```
```
In mathematics, we are always left with "only relata", like in Mermin's QM.
```
```
That is why I am not happy when Stephen says that it assumes existence. It could have said that it assumes popiutyscaptle. I need some axiom on that to say anything ...
```
```
The advantage of proceeding like this is that when you prove a theorem it will be true in all possible interpretations of the theory.
```
Bruno

```
The 'non-computable physics' in Penrose's brain begs the question: "STILL" or "NOT AT ALL"? Is the acceptance of the NEW a mindfunction only, (increasing the knowledge-base), or can be done by a hypercomputer as well (without proper programming for the so far unknowables' input???) And I hate the references to 'zombies', whatever one thinks about them.
```I stick to my common sense in my agnosticism.

John Mikes

```
On Thu, Jan 16, 2014 at 7:28 PM, Stathis Papaioannou <stath...@gmail.com > wrote:
```On 16 January 2014 23:08, Bruno Marchal <marc...@ulb.ac.be> wrote:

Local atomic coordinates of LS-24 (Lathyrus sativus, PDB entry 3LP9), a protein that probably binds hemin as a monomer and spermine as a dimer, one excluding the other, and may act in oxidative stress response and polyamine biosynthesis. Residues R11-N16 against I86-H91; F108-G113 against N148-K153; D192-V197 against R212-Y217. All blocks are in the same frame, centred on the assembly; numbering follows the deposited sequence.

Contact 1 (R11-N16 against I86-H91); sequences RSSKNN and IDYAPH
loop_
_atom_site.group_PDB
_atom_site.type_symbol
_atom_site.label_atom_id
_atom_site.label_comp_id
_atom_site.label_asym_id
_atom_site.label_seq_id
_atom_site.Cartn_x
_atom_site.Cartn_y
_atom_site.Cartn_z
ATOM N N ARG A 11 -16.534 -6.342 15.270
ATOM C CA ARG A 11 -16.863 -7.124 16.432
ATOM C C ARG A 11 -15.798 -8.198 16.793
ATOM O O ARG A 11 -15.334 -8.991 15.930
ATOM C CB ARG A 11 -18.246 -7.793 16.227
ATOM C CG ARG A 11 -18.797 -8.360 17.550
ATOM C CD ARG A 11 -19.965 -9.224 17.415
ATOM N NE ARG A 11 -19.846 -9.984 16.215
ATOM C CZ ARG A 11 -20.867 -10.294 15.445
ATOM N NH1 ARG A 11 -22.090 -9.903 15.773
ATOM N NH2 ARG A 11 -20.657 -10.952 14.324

>
> On 16 Jan 2014, at 09:11, Stathis Papaioannou wrote:
>
>> On 16 January 2014 16:26, Jason Resch <jasonre...@gmail.com> wrote:
>>>
```
>>> The computational metaphor in the sense of the brain works like the Intel >>> CPU inside the box on your desk is clearly misleading, but the sense that
```>>> a
>>> computer can in theory do everything your brain can do is almost
>>> certainly
```
>>> correct. It is not that the brain is like a computer, but rather, that a >>> computer can be like almost anything, including your brain or body, or
```>>> entire planet and all the people on it.
>>>
>>> Jason
>>
>>
>> I think neuroscientists have, over decades, used the computational